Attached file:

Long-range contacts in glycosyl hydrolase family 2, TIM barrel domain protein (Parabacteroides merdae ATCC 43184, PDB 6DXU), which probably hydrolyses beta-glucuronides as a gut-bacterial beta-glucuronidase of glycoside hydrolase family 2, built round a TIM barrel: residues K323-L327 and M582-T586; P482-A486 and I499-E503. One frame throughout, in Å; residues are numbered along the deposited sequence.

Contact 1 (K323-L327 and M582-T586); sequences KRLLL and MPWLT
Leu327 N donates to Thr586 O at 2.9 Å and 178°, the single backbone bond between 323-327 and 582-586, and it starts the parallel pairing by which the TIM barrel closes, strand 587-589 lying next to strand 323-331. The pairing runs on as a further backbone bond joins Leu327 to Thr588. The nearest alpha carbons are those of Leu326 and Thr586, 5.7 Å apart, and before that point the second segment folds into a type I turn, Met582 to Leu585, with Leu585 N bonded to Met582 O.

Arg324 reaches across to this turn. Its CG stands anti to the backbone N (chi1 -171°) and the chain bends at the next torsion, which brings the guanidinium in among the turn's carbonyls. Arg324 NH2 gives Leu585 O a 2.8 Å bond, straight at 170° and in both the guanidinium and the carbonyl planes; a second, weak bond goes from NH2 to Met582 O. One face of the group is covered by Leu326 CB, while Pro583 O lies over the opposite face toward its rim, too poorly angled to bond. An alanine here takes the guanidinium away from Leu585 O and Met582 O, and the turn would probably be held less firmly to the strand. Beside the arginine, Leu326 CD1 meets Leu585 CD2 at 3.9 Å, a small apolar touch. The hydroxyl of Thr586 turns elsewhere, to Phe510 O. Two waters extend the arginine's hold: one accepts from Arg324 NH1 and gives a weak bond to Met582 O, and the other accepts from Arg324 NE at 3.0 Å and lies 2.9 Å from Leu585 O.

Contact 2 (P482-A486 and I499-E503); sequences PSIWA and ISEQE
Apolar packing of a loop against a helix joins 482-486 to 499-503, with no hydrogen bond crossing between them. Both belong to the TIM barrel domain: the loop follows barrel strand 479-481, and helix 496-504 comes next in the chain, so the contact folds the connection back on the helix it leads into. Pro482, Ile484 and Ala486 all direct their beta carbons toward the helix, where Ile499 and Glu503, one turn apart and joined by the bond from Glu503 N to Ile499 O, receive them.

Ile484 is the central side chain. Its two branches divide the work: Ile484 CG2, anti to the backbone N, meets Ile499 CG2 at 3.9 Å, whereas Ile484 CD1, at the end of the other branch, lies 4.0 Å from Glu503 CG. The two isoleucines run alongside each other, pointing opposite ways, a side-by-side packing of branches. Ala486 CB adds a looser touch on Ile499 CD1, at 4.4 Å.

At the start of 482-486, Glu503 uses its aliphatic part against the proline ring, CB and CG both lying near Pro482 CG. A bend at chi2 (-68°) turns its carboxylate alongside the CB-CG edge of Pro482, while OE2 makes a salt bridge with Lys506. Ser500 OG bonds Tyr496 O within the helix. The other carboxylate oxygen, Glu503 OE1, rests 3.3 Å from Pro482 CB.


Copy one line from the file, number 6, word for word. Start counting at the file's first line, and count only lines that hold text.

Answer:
Apolar packing of a loop against a helix joins 482-486 to 499-503, with no hydrogen bond crossing between them. Both belong to the TIM barrel domain: the loop follows barrel strand 479-481, and helix 496-504 comes next in the chain, so the contact folds the connection back on the helix it leads into. Pro482, Ile484 and Ala486 all direct their beta carbons toward the helix, where Ile499 and Glu503, one turn apart and joined by the bond from Glu503 N to Ile499 O, receive them.